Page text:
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Sealing is an ordinance (ritual) performed in Latter Day Saints temples by a person holding the sealing authority. The purpose of this ordinance is to seal familial relationships, making possible the existence of family relationships throughout eternity. LDS teachings place great importance on the specific authority required to perform these sealings. Church doctrine teaches that this authority, called the Priesthood, corresponds to that given to Saint Peter in .
Sealings are typically performed as marriages or as sealing of children to parents. They were performed prior to the death of Joseph Smith, Jr. (the main founder of the Latter Day Saint movement), and are currently performed in The Church of Jesus Christ of Latter-day Saints. Although some other denominations, such as the Community of Christ, view sealing as an artifact of Smith's practice of plural marriage, some do still perform them.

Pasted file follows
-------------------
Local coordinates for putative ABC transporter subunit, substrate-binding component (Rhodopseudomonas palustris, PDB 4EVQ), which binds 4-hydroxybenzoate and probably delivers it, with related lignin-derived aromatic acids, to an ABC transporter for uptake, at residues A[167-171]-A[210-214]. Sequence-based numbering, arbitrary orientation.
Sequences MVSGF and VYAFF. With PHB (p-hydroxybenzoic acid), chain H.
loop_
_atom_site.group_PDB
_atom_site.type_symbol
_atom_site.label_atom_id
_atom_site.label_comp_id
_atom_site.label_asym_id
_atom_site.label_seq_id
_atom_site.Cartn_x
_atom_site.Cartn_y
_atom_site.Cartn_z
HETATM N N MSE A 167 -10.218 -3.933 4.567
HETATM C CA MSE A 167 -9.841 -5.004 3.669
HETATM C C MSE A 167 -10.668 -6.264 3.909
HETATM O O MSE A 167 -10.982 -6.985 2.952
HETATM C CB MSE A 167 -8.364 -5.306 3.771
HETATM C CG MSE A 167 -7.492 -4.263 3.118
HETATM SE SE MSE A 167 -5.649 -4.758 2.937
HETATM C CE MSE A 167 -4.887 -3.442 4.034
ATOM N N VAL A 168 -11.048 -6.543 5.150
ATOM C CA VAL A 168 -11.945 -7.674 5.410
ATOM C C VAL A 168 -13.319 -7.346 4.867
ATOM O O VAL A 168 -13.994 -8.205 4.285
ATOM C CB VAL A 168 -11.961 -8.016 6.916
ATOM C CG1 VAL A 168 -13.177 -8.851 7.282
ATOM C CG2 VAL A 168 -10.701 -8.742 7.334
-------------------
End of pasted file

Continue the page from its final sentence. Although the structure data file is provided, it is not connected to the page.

Faithful Latter Day Saints believe civil marriages are dissolved at death if they are not later solemnized with a sealing, but that a couple who has been sealed in a temple will be married beyond physical death and the Resurrection if they remain righteous. This means that in the afterlife they and their family will be together forever. An illustrative difference in the marriage ceremony performed in LDS temples is the replacement of the words "until death do us part" with "for time and all eternity".
The LDS Church recognizes other monogamous, heterosexual marriages, both civil and religious, although they believe that such marriages will not continue after death because "Eternal Marriages" must be performed by Priesthood authority. However, "Eternal Marriages" are also performed vicariously for the deceased so that once all the prior temple ordinances are completed for a deceased individual, couples who were not sealed during their life may accept the proxy sealing to each other and their children.